card balance, she admits she spent as she went. While staying with her parents, Roussell shopped and lived paycheck to paycheck.
Since leaving her position at Dillard last July and heading to graduate school the following month, Roussell has cooled her shopping habit and focuses instead on completing her master’s degree next May. She also landed a graduate work-study post, at which she earns $3,438 annually plus a graduate assistantship that pays $1,300 annually. In addition, she has a $3,875 grant that goes toward her $15,500 annual tuition; other grants and student loans cover the balance.
Roussell’s parents, who are in their early 60s, extend financial help when their daughter needs it. Her mother, Althea W. Roussell, took out a personal loan to help pay off a $2,000 balance Roussell owed Roosevelt at the end of her first semester. “Yes, I will be more than happy when she can take over her car note and car insurance and those types of things,” says Althea, who admits she loved having her daughter home. Althea expects that some adjustments will have to be made in the future, since her husband, Donald is retiring in July.
While Thakor echoes the African proverb, “It takes a village to raise a child,” and points out that many people of color embrace multigenerational family living, Anderson notes that African Americans often feel that they don’t have a choice. “Multigenerational living in the African American community typically indicates an inability to leave the nest. Looking at Americans in general, if we can leave, we do. When we don’t, it’s not because we want that connection with parents—it’s because we can’t leave. In other cultures, multigenerational living is more the norm.”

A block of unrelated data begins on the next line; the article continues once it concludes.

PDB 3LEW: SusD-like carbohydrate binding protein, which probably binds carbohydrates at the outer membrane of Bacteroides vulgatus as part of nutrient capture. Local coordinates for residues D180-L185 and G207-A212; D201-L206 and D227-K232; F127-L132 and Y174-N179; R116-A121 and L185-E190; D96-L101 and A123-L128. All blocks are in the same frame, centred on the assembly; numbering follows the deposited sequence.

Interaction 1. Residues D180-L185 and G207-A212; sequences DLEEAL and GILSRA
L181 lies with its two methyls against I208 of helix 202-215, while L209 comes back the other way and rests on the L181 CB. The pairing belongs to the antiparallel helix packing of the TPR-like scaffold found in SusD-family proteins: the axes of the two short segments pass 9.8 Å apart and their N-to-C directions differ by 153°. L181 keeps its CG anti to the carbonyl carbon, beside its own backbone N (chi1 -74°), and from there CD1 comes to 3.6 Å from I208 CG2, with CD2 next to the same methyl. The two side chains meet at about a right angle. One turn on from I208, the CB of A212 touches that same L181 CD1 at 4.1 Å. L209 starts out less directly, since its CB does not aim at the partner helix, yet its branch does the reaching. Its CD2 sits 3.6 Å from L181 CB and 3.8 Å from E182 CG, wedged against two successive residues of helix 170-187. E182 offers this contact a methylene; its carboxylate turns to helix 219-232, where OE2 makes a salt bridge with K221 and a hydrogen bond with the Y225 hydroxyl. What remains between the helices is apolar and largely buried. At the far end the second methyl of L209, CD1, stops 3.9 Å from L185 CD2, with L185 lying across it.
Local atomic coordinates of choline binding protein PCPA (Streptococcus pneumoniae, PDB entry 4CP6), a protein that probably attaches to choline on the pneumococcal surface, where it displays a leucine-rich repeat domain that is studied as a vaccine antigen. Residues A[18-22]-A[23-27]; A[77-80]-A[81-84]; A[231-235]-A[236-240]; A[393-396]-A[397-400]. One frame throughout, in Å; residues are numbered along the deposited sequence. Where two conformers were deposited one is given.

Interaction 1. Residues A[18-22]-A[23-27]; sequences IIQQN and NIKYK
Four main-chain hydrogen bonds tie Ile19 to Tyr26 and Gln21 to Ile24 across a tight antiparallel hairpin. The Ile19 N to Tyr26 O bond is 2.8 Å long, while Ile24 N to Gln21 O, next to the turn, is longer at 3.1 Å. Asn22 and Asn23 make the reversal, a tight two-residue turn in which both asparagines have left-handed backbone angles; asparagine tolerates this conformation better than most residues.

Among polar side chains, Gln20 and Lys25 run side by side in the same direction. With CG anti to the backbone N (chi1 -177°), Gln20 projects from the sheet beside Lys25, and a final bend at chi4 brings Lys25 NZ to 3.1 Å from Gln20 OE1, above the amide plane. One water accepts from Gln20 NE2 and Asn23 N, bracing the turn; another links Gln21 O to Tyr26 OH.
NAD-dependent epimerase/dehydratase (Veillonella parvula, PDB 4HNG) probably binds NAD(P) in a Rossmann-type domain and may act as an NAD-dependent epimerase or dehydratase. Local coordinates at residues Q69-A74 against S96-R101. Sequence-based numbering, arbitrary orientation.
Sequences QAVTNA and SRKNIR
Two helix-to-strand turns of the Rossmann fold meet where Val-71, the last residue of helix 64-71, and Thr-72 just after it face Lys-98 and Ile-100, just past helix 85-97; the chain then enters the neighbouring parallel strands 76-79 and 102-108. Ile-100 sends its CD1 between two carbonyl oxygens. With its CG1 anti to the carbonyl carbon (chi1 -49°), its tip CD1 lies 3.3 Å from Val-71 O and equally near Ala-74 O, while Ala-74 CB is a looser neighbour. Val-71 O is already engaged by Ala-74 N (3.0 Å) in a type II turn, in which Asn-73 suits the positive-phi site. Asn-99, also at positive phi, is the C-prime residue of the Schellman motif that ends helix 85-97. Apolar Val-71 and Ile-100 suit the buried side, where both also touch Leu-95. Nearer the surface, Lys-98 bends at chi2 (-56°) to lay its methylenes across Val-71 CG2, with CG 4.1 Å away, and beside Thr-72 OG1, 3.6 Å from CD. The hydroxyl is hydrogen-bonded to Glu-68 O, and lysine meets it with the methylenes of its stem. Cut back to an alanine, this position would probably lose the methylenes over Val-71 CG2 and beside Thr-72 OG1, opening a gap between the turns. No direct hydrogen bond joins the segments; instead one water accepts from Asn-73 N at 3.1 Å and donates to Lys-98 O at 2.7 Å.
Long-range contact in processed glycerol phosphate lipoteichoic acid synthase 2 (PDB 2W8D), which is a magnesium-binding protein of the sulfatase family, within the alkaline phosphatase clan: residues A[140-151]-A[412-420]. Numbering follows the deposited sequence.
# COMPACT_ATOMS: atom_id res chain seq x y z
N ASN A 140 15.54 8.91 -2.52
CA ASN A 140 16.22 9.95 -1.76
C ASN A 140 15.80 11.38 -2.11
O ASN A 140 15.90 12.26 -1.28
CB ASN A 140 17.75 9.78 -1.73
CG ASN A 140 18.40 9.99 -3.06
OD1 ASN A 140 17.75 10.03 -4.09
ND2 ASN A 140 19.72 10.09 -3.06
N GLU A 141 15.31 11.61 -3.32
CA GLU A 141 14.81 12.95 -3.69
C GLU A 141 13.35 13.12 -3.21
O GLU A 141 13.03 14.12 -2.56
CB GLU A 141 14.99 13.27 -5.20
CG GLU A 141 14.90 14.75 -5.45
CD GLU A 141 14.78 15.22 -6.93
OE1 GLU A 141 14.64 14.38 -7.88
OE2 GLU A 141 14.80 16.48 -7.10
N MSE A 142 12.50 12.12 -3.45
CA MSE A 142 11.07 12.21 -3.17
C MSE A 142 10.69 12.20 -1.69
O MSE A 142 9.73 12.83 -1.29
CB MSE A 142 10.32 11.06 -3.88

Thakor says that in her experience, most boomerangers stay with family for roughly six to 18 months. If the stay lasts longer than three years, there’s a problem, Thakor believes. Either the person isn’t trying hard enough to find a job, or he or she may be financially irresponsible. “If in three years as an adult you’re still holding on to the life preserver of extended family, there are some other issues at play,” she suggests. She adds, however, that some circumstances, such as the need for childcare, give boomerangers good reasons to remain home longer.
(Continued on page 6)